Author + information
- Received October 3, 2016
- Accepted October 20, 2016
- Published online July 17, 2017.
- Federico Migliore, MD, PhD∗ (, )
- Emanuele Bertaglia, MD, PhD,
- Alessandro Zorzi, MD and
- Domenico Corrado, MD, PhD
- ↵∗Address for correspondence:
Dr. Federico Migliore, Department of Cardiac Thoracic and Vascular Sciences, University of Padova Medical School, Via N. Giustiniani 2, 35121 Padova, Italy.
- arrhythmogenic right ventricular cardiomyopathy
- implantable cardioverter-defibrillator
- subcutaneous implantable cardioverter defibrillator
We report the case of a 37-year-old man with a definite diagnosis of arrhythmogenic right ventricular cardiomyopathy (ARVC) according with the current Task Force Criteria (1) referred to our institution for implantable cardioverter-defibrillator (ICD) for secondary prevention of sudden cardiac death. The basal 12-lead electrocardiogram (ECG) showed normal PR, QRS, and QT interval and negative T waves (NTWs) in the right precordial leads (Figure 1A). To screen the patient as potential candidate to subcutaneous ICD (S-ICD) a pre-implantation QRS-T morphology screening using an ECG simulating the 3 sensing vectors of the S-ICD was performed in both standing and supine position. Two of the 3 sense vectors were appropriate (II and III). The I sense vector was not acceptable because of the high negative amplitude of the T-wave (Figure 1B). The morphology screening was repeated during exercise. During the test NTWs completely normalized (Figure 1C) and the previously appropriate sense vectors were no longer acceptable because of high amplitude of the T waves. Because of the presence of exercise-induced NTWs changes leading to the lack of consistency of an appropriate sense vector both at resting and during exercise, a traditional transvenous single-chamber ICD was implanted.
ARVC is an inherited heart muscle disease potentially leading to sudden cardiac death and typically characterized by ECG repolarization and/or depolarization abnormalities in the right precordial leads (1). To date, there are limited data on S-ICD use in ARVC patients.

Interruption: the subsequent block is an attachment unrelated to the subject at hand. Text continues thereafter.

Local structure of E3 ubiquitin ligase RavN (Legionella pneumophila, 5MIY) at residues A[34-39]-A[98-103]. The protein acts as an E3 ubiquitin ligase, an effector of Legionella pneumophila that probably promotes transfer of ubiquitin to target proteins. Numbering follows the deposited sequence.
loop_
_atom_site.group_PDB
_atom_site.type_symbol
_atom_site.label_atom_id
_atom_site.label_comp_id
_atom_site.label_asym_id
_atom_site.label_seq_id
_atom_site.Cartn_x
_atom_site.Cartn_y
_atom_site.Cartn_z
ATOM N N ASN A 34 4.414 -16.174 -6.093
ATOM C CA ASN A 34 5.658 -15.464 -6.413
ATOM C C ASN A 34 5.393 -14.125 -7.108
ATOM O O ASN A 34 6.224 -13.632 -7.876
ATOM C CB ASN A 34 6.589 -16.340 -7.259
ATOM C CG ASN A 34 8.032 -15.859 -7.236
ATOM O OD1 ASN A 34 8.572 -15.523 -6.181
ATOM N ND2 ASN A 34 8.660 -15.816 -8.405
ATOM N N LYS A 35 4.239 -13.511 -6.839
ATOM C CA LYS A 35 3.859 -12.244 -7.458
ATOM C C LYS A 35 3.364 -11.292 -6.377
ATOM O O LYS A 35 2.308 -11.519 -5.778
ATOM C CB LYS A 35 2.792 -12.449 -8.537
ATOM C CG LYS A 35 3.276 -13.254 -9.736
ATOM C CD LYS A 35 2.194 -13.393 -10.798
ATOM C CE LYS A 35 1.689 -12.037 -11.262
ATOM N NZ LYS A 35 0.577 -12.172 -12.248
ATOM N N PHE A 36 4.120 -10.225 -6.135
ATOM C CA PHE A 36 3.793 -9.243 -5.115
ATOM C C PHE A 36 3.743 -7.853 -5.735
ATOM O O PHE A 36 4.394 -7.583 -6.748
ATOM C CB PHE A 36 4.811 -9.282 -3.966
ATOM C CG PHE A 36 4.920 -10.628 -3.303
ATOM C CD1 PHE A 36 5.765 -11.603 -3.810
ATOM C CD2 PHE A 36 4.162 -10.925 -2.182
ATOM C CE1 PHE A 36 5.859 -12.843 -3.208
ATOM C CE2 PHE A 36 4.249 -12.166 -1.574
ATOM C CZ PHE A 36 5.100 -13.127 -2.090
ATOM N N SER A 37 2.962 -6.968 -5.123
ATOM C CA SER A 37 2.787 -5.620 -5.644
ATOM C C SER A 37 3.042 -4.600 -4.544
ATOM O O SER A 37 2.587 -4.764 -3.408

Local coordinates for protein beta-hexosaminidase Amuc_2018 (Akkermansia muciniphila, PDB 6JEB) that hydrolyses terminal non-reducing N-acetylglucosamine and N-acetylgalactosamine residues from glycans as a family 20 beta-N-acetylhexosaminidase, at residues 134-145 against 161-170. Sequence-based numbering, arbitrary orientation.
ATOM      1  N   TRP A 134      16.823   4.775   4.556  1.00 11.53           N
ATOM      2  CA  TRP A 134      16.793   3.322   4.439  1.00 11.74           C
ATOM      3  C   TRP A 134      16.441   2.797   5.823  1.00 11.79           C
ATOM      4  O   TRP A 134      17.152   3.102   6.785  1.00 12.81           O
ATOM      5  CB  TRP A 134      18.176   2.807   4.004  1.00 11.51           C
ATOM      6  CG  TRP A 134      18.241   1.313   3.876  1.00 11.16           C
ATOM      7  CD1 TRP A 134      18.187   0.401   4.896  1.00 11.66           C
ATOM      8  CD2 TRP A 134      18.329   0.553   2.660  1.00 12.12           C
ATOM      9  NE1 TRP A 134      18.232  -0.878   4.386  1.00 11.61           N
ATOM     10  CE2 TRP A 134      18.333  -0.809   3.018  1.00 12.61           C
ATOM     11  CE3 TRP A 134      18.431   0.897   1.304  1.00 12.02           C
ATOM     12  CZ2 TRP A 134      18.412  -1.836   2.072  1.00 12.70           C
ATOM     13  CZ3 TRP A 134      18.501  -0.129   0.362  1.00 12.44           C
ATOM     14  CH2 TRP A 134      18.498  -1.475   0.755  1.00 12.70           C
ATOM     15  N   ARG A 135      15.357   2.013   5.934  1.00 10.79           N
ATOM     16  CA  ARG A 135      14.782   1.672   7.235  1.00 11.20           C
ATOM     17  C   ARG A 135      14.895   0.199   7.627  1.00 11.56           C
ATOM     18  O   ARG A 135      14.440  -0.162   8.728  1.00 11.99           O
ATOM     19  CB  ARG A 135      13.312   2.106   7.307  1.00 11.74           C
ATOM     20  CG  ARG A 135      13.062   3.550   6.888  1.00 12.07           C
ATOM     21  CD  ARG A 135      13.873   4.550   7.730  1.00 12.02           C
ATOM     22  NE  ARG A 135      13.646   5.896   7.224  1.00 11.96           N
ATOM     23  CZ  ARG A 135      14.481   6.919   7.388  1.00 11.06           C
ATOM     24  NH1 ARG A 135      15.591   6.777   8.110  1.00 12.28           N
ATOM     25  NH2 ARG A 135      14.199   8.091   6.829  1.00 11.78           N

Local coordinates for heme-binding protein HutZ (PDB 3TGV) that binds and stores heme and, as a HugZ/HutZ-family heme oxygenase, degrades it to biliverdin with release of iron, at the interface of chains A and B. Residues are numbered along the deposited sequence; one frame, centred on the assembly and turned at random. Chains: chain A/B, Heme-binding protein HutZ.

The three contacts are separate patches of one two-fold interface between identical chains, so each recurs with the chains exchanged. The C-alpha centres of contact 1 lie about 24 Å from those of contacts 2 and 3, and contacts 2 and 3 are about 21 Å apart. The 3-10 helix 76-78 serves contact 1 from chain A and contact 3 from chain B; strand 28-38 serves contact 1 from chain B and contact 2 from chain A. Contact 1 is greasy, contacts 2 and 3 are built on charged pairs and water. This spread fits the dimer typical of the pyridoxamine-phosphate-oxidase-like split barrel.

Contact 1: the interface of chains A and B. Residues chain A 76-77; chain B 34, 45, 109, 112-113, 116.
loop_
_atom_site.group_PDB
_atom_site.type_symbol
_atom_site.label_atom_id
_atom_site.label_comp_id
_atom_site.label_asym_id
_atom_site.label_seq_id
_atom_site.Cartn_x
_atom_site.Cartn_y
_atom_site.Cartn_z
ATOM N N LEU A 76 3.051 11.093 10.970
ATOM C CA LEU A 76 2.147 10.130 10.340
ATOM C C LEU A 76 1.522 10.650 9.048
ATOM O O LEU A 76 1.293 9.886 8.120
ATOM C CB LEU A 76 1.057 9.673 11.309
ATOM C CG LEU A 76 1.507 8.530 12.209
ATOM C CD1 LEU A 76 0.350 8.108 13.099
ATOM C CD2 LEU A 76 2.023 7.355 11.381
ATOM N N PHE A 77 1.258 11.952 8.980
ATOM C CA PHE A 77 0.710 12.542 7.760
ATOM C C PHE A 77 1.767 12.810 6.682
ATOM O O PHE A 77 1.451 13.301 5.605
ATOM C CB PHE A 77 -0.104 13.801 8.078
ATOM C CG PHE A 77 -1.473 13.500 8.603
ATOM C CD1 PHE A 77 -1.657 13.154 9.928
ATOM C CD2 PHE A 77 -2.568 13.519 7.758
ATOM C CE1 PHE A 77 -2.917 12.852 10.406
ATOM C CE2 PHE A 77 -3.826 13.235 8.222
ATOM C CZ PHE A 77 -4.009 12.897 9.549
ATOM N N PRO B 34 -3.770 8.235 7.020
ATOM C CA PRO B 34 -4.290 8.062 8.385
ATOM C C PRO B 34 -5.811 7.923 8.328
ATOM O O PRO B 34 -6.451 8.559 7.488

Recently, we demonstrated that right precordial NTWs partially or completely revert with exercise in most patients with ARVC, and NTW normalization is unrelated to the clinical phenotype (2). Because the appropriate morphology analysis of surface ECG is the main limitation of S-ICD eligibility, repeat screening during exercise test should be mandatory in patients with inherited cardiomyopathy with repolarization or depolarization abnormalities to evaluate the eligibility for S-ICD indication and avoid inappropriate shocks.
Dr. Migliore is consultant for Boston Scientific. Dr. Bertaglia is consultant for Boston Scientific and St. Jude Medical. All other authors have reported that they have no relationships relevant to the contents of this paper to disclose.
All authors attest they are in compliance with human studies committees and animal welfare regulations of the authors’ institutions and Food and Drug Administration guidelines, including patient consent where appropriate. For more information, visit the JACC: Clinical Electrophysiology author instructions page.
- Received October 3, 2016.
- Accepted October 20, 2016.
- 2017 American College of Cardiology Foundation